Dr. Oz and Saffron / Satiereal: Potent Appetite Suppressant?
In a recent television episode of “The Dr. Oz Show”, Dr Oz talked about a series of “belly blasting supplements” which he indicated can help you lose weight. One of these was a novel and exciting extract of saffron (the spice most commonly used in Indian fare and derived from the crocus sativa flower) called “Satiereal.” This supplement was referred to as a “miracle appetite suppressant” by Oz.
(We’ve talked a lot about Dr. Oz endorsed supplements lately. Others include raspberry ketones, 7-Keto DHEA, Coleus forskohlii (Forskohlin) and African mango.)
Unfortunately—and you’ll know this if you’re a regular visitor to this site—Dr. Oz has a tendency to “overstate” the results of existing clinical data, plus present the supplements he discusses in an overly enthusiastic way. For instance, here is some of the terminology used in his show’s overview of saffron…
“… breakthrough research”, “revolutionary way to suppress your appetite”, “annihilates your urge to overeat”, “miracle appetite suppressant to kill your hunger and squash your cravings.”
What is completely absent here is some restraint.
As you’ll see when we discuss the one single clinical study that validates saffron extract’s appetite suppressing effects, there is absolutely nothing in the clinical data that suggests Satiereal (that’s the name of the patented form of saffron used in the study) is miraculous.
What Does The Satiereal Clinical Study Conclude?
So what does the highly lauded clinical study actually say? Let’s take a look at the study’s conclusion for an overview…
“Our results indicate that Satiereal consumption produces a reduction of snacking and creates a satiating effect that could contribute to body weight loss. The combination of an adequate diet with Satiereal supplementation might help subjects engaged in a weight loss program in achieving their objective.”
Does that sound particularly miraculous to you?
It sounds to me like the folks conducting the study are nowhere near as enthusiastic as Oz, and in fact, are quite understated in their conclusion.
In fact, if you read the study yourself, you’ll discover a few other very important things…
- The effect of Satiereal on appetite suppression really only kicked in after 4 weeks of supplementation.
- The weight loss effects of Satiereal were “modest, but statistically significant”; a couple of pounds at most over the 8 week study period.
- The frequency of snacking was self assessed: participants made a daily recording of snacking episodes in a diary. Anytime you have study participants tracking their own results you have an increased margin of error; people may not be entirely honest tracking their results for a number of reasons (shame, embarrassment, etc), they may forget sessions and so on.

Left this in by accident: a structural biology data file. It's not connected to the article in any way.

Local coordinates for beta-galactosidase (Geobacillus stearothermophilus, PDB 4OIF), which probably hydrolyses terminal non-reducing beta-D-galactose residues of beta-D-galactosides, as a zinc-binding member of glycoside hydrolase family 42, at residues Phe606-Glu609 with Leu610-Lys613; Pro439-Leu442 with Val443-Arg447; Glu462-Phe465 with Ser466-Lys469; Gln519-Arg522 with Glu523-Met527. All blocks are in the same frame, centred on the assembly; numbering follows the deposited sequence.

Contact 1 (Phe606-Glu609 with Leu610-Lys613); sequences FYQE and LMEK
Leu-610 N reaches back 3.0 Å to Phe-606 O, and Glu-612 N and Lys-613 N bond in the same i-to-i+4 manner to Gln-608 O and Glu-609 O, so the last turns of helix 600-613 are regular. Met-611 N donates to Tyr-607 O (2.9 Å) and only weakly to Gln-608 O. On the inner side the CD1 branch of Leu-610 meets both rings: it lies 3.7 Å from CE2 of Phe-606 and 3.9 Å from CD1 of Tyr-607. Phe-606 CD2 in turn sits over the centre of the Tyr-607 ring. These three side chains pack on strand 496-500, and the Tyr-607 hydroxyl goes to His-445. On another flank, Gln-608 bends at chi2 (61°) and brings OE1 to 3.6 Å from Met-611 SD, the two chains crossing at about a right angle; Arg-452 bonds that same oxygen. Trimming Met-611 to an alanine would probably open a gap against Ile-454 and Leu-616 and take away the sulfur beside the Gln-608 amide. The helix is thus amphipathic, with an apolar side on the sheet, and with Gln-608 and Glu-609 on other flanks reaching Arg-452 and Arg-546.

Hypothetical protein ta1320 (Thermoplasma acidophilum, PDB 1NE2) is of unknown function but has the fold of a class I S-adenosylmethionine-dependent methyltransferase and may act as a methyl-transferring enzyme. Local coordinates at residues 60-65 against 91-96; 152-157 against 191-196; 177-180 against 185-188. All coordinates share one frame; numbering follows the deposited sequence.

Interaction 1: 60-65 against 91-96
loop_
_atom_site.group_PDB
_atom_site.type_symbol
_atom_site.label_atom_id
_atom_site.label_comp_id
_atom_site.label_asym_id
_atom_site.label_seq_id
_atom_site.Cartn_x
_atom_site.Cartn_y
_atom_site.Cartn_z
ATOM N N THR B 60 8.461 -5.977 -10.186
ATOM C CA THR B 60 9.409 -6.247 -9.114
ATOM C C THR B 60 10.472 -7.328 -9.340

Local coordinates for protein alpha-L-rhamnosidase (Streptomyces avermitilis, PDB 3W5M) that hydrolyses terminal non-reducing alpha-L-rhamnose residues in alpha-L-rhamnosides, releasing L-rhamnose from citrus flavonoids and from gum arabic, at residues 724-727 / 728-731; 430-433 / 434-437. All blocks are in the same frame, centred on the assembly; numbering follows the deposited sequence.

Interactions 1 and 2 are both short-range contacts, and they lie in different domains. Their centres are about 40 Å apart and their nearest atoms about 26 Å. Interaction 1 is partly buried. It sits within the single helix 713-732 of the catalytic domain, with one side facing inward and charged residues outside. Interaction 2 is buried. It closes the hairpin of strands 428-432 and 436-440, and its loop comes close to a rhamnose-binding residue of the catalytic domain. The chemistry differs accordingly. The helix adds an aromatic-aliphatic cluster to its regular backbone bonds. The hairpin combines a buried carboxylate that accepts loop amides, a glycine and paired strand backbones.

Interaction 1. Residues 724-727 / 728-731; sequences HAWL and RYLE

But what about the “study” Oz conducted with the two audience participants, Devon and Martha, which produced near miraculous results?
Here’s where Oz goes beyond overstating the effects of supplements and starts doing the public a disservice. For example, the peer reviewed study showed it took 4 weeks for the appetite suppressing effects of saffron extract to kick in—not a single weekend. Second, both these women lost more weight in a weekend than study participants lost in 2 months.
This is not reflective of the study results and smells like simple sensationalism—the sort that keeps eyeballs glued to Oz’s show.
Dr. Oz knows darn well that a pound of fat is the equivalent of nearly 3,500 calories, and that to lose that pound, you need to create a caloric deficit of the same size. This is not accomplished by refusing second or third helpings of birthday cake. To put this number in perspective, each one of these women would need to spend around 6 hours performing intense exercise on the treadmill to burn off close to this amount. The idea that they each lost multiple pounds of fat over the weekend simply by eating a little less is preposterous.
On the other hand, it is relatively easy to “weigh” less within a couple of days, but not be any less fat. This can be done easily by taking herbal diuretics or restricting simple carbohydrates. Basically the weight lost is water weight.
Should You Try Saffron Extract (Satiereal)?
Where does that leave Satiereal?
One small clinical study shows it helps with reducing snacking frequency, and may contribute to weight loss, if that reduced snacking leads to a caloric deficit (if you are still overconsuming calories, saffron extract won’t help you). If you want to experiment with this product, do so with realistic expectations, recognizing Oz’s overview is sensational and exaggerated.
Expect to take it a minimum of a month to see any major effects, and make sure the product you investigate contains the amount used in the study: 88.25 mg of Satiereal saffron taken twice a day. iHerb is a reputable online retailer of supplements, and they sell a properly standardized Satiereal product here!
Have you used Satiereal, and want to comment on its effectiveness or lack thereof? Want to read about what other people have to say about this supplement? Click here!